We all once said stupid things. I myself have uttered such words, not knowing what loss is. Now I know what not to say, and this knowledge helps me a lot. I hope my advice is helpful, and the next time you're around a grieving person, you'll know what phrases to avoid.
"Were you close?"
What can be the answer to this question? A person either says "yes" - and this is sad, or "no" - and such an answer is often no less sad. Grief brings with it many difficult feelings. If your friend hasn't had much contact with the person they've lost, it can only increase their pain. It doesn't matter if they talked every day or haven't seen each other in years. The main thing is to support him.
“Everything happens for a reason”
After my father died, someone I knew posted a big motivational picture with this inscription on my Facebook wall (an extremist organization banned in Russia) – most likely to inspire me. I removed it immediately. There is not always a higher goal, and even if something good follows from tragic situations, one should not confuse positive “side effects” with the cause of trouble.
"You are doing well"
We may think that a friend is doing well, but we do not know what he is really feeling and thinking. You can’t just take and draw a line under his feelings with one such phrase.
"God does not send more trials than we can bear"
Another fundamentally wrong and extremely useless statement. Many people go through much more difficult situations than they can bear. We are not designed to experience pain alone. We must take part in each other's lives: both in joy and in sorrow. If we see a friend going through a bereavement, we should reach out and help them up.
"If you need anything, let me know"
It is difficult for a person in grief to ask for help. So do not wait for requests - act. Do something specific.
This is how my friends behaved when I was bereaved:
- Shannon gave me a set of "humanitarian aid": tea, handkerchiefs, a magazine and a necklace.
- Gretchen brought a box of chocolates and a card signed by all my friends.
- Karen drank coffee with my mother every morning for seven weeks.
- Jennifer helped organize events for the anniversary of her father's death.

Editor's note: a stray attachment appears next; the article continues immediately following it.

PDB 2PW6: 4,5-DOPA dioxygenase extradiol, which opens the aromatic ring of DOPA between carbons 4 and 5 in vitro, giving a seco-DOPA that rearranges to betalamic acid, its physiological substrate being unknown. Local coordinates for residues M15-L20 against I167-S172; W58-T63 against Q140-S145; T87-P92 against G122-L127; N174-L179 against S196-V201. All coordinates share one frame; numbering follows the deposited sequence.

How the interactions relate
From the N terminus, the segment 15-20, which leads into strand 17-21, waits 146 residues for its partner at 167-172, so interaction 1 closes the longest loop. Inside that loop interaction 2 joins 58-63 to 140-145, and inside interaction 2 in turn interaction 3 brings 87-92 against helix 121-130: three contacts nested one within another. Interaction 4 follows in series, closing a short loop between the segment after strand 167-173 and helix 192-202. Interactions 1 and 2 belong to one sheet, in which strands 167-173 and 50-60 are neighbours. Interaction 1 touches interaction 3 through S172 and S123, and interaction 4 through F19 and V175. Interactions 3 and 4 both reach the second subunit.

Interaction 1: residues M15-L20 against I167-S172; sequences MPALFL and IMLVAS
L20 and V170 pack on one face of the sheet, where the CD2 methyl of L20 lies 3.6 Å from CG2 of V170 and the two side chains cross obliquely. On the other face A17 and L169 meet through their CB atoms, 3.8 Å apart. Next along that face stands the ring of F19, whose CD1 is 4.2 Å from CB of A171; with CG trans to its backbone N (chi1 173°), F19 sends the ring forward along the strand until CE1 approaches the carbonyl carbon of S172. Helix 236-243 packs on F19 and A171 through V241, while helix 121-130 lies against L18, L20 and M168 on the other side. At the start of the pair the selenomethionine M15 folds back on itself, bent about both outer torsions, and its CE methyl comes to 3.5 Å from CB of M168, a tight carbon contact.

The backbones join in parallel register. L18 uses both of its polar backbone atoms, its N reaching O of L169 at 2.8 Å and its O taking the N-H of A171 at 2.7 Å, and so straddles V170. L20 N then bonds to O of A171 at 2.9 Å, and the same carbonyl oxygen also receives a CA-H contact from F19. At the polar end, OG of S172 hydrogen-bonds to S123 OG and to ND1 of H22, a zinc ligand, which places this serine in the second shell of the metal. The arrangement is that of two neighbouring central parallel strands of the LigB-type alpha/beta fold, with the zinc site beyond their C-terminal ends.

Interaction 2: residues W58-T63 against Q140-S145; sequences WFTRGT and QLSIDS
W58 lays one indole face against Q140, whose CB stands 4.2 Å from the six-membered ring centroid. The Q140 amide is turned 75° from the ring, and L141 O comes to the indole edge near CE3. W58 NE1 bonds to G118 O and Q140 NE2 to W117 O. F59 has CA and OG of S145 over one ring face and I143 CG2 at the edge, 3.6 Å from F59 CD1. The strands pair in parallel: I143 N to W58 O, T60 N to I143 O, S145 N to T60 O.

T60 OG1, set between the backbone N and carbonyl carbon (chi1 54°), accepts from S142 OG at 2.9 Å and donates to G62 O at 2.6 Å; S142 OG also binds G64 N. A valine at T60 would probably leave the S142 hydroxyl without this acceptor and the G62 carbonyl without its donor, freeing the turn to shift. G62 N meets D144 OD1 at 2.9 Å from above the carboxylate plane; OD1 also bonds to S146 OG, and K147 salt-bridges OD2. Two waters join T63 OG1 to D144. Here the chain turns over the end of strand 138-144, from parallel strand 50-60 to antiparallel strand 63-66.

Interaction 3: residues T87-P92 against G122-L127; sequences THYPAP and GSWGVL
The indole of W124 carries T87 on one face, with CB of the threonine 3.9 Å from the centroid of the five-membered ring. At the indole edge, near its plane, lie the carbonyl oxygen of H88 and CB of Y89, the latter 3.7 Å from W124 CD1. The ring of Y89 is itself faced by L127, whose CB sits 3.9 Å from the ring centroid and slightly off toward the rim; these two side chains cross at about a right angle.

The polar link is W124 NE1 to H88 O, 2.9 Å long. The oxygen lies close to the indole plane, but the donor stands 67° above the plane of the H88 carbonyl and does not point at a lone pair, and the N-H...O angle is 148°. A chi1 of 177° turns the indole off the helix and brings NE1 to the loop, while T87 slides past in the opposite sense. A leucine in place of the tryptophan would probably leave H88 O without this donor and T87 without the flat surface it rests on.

- Jill just hugged me tightly without saying a word.
You don't have to treat the bereaved person as if you were best friends if you weren't before. Choose your way to help depending on the closeness of the relationship. Maybe you just cook dinner or leave a note. And you will come home to someone really close every day for seven weeks.
Of course, the pain does not go away after seven weeks. It does not go away in six months, and in a year. The pain of loss remains with us forever. Set a reminder on your phone and tell a friend a year later that you remember his loss. And you will always remember.
5 myths about grief that prevent us from recovering after a loss
September 20, 2021Life
These misconceptions prevent us from moving on after a sad event.
You can listen to a short version of the article. If it's more convenient for you, turn on the podcast.
There are many misconceptions associated with grief and healing in our culture that hinder recovery. It is believed that grief must manifest itself in a certain way, otherwise something is wrong with a person.
But everyone grieves in their own way, and there are several types of grief. For example, scientists distinguish:
- Anticipated grief . It occurs before the loss occurs. For example, when an incurable disease is found in a person or his loved one.
- Normal (uncomplicated) grief . It includes all the natural feelings and reactions associated with loss.
- Prolonged grief . In this case, a person experiences a very acute reaction for a long time - the same as immediately after a painful event. Sometimes it lasts for several years.
- Delayed grief . It is characterized by the suppression of normal reactions to loss. They usually show up later.
In any case, loss or trauma causes severe experiences that unsettle and deprive life of meaning for a while. In order not to get stuck in them, it is worth abandoning the following five myths.
1. You can grieve only because of the death of a loved one